Sensei apologizes to Casey that it’ll have to be Anna who partners with Casey. Apologizes because a woman’s hands are weak. Anna’s dressing room, by the way, is a storage closet, and it took her beating the crap out of someone who tried to assault her that earned that much.
The special night class, and Casey getting to know Anna, is where things begin to turn dark.
Casey, despite misgivings, has gone along with Sensei, and in doing so earned the attention that bought the invitation. In truth, what’s happened is that Sensei has found another perfect victim.
The night class, for one thing, is much more brutal. Casey realizes where the blood spots he’s noticed on the mat come from. When a day student shows up uninvited, Sensei uses him in a demonstration that shatters his elbow.
Anna, in one scene, brutally demolishes the student Sensei did promote to black belt instead of her. Sensei is fine with this. Casey’s misgivings build.
Then, despite his training thus far, while out shopping Casey has a bad encounter with a guy who thoughtlessly and casually dings his door in a parking lot. Casey tries to stand up for himself and fails and is humiliated.
This, and the murder of his dog, take us into final act.
[Killing the dog is a rare act for a writer (the general rule is, “The dog never dies”), but it’s sometimes used to indicate the villain is especially evil. Killing the dog is even higher on the Evil Scale than Casually killing a henchman.]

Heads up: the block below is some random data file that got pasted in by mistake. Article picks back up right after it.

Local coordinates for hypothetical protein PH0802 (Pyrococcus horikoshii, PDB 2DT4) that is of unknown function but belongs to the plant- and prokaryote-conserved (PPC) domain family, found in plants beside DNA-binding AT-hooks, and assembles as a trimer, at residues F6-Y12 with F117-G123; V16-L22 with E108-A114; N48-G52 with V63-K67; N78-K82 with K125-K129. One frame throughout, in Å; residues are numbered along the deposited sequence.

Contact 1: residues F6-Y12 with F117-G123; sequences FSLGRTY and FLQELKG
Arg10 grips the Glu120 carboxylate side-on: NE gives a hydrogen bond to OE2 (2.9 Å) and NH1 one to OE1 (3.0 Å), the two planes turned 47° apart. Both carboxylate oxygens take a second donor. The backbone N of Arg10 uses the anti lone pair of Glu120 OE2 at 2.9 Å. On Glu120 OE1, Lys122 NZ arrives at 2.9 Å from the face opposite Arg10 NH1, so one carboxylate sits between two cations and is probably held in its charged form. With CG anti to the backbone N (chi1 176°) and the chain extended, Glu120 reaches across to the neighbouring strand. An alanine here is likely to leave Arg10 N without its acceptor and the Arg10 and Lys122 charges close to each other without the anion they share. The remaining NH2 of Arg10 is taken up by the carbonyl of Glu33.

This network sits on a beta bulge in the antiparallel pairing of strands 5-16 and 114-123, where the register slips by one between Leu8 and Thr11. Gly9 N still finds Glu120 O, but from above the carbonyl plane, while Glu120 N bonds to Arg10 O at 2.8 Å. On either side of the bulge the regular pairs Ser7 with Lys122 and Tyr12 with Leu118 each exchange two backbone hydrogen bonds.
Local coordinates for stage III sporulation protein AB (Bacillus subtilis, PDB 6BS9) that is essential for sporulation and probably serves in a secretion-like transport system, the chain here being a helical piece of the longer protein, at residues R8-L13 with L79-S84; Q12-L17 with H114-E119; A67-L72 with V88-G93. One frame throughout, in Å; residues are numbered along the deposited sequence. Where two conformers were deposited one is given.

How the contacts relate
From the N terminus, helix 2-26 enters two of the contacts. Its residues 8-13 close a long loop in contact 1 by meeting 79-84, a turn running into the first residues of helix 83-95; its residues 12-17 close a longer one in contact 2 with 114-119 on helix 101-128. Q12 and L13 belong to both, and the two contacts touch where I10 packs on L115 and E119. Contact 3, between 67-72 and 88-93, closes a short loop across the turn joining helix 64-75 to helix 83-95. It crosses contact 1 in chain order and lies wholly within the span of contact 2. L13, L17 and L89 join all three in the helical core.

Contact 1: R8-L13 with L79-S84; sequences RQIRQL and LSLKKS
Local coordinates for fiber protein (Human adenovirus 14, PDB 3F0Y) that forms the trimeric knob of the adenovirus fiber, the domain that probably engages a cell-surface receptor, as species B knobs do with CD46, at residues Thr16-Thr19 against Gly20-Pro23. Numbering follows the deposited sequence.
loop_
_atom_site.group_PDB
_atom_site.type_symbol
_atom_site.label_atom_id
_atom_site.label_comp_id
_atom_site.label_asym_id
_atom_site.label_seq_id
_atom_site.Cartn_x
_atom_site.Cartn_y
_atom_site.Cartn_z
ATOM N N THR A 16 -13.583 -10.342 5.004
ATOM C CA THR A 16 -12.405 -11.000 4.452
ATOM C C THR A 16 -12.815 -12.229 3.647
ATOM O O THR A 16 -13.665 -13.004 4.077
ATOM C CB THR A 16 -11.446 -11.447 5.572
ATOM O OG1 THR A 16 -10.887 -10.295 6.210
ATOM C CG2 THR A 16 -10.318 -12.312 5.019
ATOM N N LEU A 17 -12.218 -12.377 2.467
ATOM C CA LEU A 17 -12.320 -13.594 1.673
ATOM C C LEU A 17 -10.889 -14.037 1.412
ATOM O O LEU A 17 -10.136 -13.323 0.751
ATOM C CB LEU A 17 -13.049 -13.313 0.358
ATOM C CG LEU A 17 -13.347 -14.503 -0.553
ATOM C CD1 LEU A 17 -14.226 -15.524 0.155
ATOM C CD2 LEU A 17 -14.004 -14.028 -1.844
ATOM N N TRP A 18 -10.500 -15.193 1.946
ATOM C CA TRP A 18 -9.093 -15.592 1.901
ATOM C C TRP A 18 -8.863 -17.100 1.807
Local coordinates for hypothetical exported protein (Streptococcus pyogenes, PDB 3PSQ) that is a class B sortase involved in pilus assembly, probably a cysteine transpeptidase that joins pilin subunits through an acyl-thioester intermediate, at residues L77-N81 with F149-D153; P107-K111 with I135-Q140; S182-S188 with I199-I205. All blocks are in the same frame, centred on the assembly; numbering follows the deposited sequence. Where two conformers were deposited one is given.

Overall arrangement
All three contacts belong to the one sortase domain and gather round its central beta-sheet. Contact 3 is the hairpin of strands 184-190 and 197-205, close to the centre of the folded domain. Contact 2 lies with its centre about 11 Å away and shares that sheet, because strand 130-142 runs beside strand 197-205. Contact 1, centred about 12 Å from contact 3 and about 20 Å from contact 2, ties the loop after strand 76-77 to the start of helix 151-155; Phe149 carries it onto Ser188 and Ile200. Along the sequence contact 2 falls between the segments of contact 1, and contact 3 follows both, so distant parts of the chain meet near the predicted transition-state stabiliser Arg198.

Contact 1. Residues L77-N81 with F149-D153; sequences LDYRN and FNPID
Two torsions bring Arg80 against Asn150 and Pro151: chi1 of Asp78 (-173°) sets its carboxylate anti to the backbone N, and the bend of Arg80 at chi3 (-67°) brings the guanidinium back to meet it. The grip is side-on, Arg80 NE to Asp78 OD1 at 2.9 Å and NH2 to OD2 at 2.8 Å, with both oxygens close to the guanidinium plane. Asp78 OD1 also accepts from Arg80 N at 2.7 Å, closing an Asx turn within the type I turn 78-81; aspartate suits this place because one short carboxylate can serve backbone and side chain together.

I really don’t want to spoil this one, so I won’t.
There is an understated bit I have to point out. Sensei speaks of his grandmaster, who killed his worst enemies with a signature finger-punch-through-forehead move. Sensei regrets he was never taught the technique before the master was killed. Suffice to say Casey apparently reinvents it.
In part, the film juxtaposes strength-for-attack versus strength-for-defense, although it goes further than that. This isn’t a story that should leave you thinking, “Maybe Sensei was right.” It’s pretty clear he’s not.
There is a reversal in the end. It’s somewhat echoed in how, in their first meeting, Sensei casually dismisses Casey’s name as a bit feminine. Later it turns out that Sensei’s actual name is Leslie, which, as Casey asserts, is arguably more feminine. It echoes both the deception and the reversal.
I’ll also say, despite its dark edges, it is a comedy, and it has a happy ending. The true meaning of karate is restored. (A meaning we once knew culturally as, “Speak softly, but carry a big stick.” Karate is a big stick.)
Along those lines, it doesn’t glorify what gore and violence there is (no loving slo-mo closeups, no lingering). It just tells the story it needs to.
I’ve mentioned the idea of story space. Films like The Art of Self-Defense show that story space isn’t exhausted (just getting depleted a bit).
I give this a Wow! rating. Definitely recommended, (although the usual caveat applies about taste).
Even the end credits are kinda cute and fun.
Stay small, my friends! Go forth and spread beauty and light.